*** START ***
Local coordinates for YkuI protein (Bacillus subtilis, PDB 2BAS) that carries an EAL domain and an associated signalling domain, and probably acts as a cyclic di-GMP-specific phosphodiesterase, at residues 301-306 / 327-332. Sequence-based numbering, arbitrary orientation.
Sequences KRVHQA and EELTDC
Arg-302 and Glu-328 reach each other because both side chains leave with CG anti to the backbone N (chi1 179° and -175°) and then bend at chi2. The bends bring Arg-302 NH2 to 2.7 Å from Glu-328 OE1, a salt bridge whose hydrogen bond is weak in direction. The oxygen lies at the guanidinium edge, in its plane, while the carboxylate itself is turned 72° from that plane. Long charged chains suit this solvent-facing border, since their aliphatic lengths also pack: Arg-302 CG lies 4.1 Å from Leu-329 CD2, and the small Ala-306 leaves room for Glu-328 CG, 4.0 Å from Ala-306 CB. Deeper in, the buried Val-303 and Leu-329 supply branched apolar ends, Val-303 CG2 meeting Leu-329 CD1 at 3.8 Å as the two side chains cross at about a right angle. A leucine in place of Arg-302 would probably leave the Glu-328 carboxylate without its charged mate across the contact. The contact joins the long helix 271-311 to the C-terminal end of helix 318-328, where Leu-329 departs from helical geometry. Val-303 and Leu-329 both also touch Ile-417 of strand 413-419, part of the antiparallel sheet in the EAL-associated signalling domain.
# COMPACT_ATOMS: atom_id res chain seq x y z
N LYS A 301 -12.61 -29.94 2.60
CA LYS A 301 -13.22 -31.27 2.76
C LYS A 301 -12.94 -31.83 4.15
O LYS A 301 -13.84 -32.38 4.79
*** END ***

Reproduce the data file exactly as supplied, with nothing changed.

Local coordinates for YkuI protein (Bacillus subtilis, PDB 2BAS) that carries an EAL domain and an associated signalling domain, and probably acts as a cyclic di-GMP-specific phosphodiesterase, at residues 301-306 / 327-332. Sequence-based numbering, arbitrary orientation.
Sequences KRVHQA and EELTDC
Arg-302 and Glu-328 reach each other because both side chains leave with CG anti to the backbone N (chi1 179° and -175°) and then bend at chi2. The bends bring Arg-302 NH2 to 2.7 Å from Glu-328 OE1, a salt bridge whose hydrogen bond is weak in direction. The oxygen lies at the guanidinium edge, in its plane, while the carboxylate itself is turned 72° from that plane. Long charged chains suit this solvent-facing border, since their aliphatic lengths also pack: Arg-302 CG lies 4.1 Å from Leu-329 CD2, and the small Ala-306 leaves room for Glu-328 CG, 4.0 Å from Ala-306 CB. Deeper in, the buried Val-303 and Leu-329 supply branched apolar ends, Val-303 CG2 meeting Leu-329 CD1 at 3.8 Å as the two side chains cross at about a right angle. A leucine in place of Arg-302 would probably leave the Glu-328 carboxylate without its charged mate across the contact. The contact joins the long helix 271-311 to the C-terminal end of helix 318-328, where Leu-329 departs from helical geometry. Val-303 and Leu-329 both also touch Ile-417 of strand 413-419, part of the antiparallel sheet in the EAL-associated signalling domain.
# COMPACT_ATOMS: atom_id res chain seq x y z
N LYS A 301 -12.61 -29.94 2.60
CA LYS A 301 -13.22 -31.27 2.76
C LYS A 301 -12.94 -31.83 4.15
O LYS A 301 -13.84 -32.38 4.79